Heroic efforts are being made to cloak the stagnation of the U.S. economy. One of these is to shift the unemployed work force from the negative-sounding jobless category to the benign-sounding Not in the Labor Force (NILF) category. But re-labeling stagnation does not magically transform a stagnant economy. To get a sense of long-term stagnation, let's look at the data going back 38 years, to 1977.
The popular belief that the U.S. economy has been steadily recovering has endured months of disappointing data without losing much of its appeal. But the downright dismal September jobs report that was released last Friday may prove to be the flashing red beacon that even the most skilled apologists can't explain away. But rather than questioning the Fed's credibility in missing another forecast, most economists are lauding it for supposedly seeing weakness that others missed, which allowed it to wisely do nothing in September. But this is simply a continuation of the Fed's long-standing playbook: Talk the economy up through optimistic statements while continually holding off an actual rate hike that the Fed is concerned could undermine an economy teetering on the brink of recession.
If you don’t think financial markets have been utterly destroyed by central bank intrusion then how can you explain Friday’s 460 Dow point reversal higher after the post-NFP low? It was pure machine rage triggered by another implied “lower for longer” Fed policy signal. In short, we are now in an exceedingly dangerous phase of the central bank end game. They continue to pour gasoline on the first of financial speculation, yet smugly insist all is clear.
Following Friday's disastrous payrolls report, which confirmed all the pre-recessionary economic data and signaled that instead of approaching "lift-off" and decoupling from the rest of the world, the US economy is following the emerging markets into a slowdown in what may be the first global, synchronized recession since 2008, the market saw its biggest intraday surge since 2011 and the sharpest short covering squeeze in history, we are happy to announce that the "market" is now solidly back in "bad news is good news" mode.
If this is the 'recovery' just what will the next recession look like?
"The impotence of monetary policy in boosting growth and staving off deflationary pressures has become painfully apparent, especially when it is acting in isolation and when a large number of countries are resorting to the same limited playbook."
Never have markets carried so much risk. And never have markets been as vulnerable to an abrupt change in perceptions with regard to central banker competence, effectiveness and capabilities. At the minimum, global markets will function poorly, but risk is now high for a disorderly – Party Crashing - "run" on financial markets, as faith in central banking begins to wane.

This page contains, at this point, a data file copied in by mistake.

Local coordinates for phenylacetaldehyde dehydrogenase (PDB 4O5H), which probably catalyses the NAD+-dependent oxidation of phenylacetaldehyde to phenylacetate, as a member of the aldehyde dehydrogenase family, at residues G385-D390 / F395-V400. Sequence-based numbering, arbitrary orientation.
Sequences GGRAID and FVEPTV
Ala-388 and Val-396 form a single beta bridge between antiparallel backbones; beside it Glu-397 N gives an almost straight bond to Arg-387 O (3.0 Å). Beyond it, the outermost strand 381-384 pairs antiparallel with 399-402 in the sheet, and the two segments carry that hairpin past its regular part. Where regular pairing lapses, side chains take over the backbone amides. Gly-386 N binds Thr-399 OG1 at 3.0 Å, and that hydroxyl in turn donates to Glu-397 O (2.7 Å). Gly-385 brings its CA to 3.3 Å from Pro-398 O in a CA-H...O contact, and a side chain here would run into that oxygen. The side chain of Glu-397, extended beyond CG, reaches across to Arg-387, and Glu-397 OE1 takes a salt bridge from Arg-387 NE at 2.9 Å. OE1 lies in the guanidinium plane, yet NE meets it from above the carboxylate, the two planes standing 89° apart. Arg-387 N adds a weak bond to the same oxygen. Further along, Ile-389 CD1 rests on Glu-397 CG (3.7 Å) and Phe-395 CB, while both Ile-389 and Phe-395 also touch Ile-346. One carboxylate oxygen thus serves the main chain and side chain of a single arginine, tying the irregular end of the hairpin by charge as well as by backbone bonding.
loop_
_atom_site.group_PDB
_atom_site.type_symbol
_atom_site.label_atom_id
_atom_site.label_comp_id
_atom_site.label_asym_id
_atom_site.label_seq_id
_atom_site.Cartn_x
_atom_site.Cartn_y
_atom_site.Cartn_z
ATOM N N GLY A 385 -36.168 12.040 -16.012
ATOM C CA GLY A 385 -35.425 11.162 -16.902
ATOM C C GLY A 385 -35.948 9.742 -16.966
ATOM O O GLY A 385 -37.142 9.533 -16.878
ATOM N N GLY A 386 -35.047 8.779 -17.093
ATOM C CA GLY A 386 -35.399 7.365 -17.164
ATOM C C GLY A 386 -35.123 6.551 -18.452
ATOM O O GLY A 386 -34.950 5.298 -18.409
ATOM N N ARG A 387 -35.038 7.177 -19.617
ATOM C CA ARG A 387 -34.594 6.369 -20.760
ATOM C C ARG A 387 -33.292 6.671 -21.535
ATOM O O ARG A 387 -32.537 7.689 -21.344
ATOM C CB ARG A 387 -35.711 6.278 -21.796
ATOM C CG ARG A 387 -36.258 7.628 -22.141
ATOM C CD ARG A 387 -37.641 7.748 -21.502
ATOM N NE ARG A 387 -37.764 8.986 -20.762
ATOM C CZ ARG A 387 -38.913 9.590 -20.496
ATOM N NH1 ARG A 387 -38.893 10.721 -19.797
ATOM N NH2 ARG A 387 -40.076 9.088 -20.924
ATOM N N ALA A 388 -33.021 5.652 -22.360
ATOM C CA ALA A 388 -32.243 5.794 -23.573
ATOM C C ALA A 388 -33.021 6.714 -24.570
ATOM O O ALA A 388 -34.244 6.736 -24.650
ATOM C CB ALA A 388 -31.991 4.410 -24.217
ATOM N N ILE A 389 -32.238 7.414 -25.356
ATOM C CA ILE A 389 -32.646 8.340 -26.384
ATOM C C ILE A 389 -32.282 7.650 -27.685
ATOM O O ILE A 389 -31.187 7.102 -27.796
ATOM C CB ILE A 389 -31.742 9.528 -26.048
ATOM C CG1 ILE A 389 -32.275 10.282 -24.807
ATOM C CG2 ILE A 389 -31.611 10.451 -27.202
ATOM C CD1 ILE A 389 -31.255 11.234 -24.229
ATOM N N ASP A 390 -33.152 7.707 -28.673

The results from Portugal's elections are beginning to trickle in and according to exit polls, Coelho's coalition has prevailed. According to Bloomberg, the ruling coalition of Prime Minister Pedro Passos Coelho has won 38%-43% of vote and 108-116 seats.
With supply set to increase meaningfully over the next few years, JPMorgan sees a buyer's market until 2020 with limited new long term contracts being signed and renewal of existing contracts post expiry likely to have more price diversification (i.e. more Henry hub component) and offtake/diversion flexibility. A recent trip to Asia identified 10 key themes reinforcing their bearish outlook on the LNG market for the rest of the decade.
$13 trillion in market losses in just one quarter would be very hard to make up for even in very favorable circumstances. We have no such circumstances. We’ve built our very lives on squeezing China et al for 27 years, and issuing more debt as if there’s no tomorrow - sort of a self-fulfilling prophecy -, and now we’ve belatedly realized that there’s a time limit on that model. But hey, by all means, it’s your money, and it’s your life, so do keep on betting on that recovery, and the return to ‘normal’, whatever that once was. Put it all on red. Go crazy! You do risk becoming a lonely crowd though. Meanwhile, those of us down here with our feet planted in the real earth have just this one question: “How bad can this get, and how fast?”.
The sequence of events leading up the French Revolution are likely unfamiliar to most. Yet money printing and a debauched French currency played no small part in those events. As a sequel to “Shorting the Federal Reserve”, 720 Global aims to provide an historical example of excessive money printing which lead to financial crisis, and ultimately the revolution of a major sovereign nation. More than a history lesson, this article effectively illustrates the road on which the U.S. and many other nations currently travel. The story relayed in this article is not a forecast for what may happen but a simple reminder of what has repeatedly happened in the past.
“We got a catered meal of hot dogs and hamburgers as our thanks while others, I’m sure, got big bonuses."
According to a follow report, it is only a matter of time before far more widespread crackdowns take place within the auto industry where emissions fraud now appears as systemic as that of the global banking sector.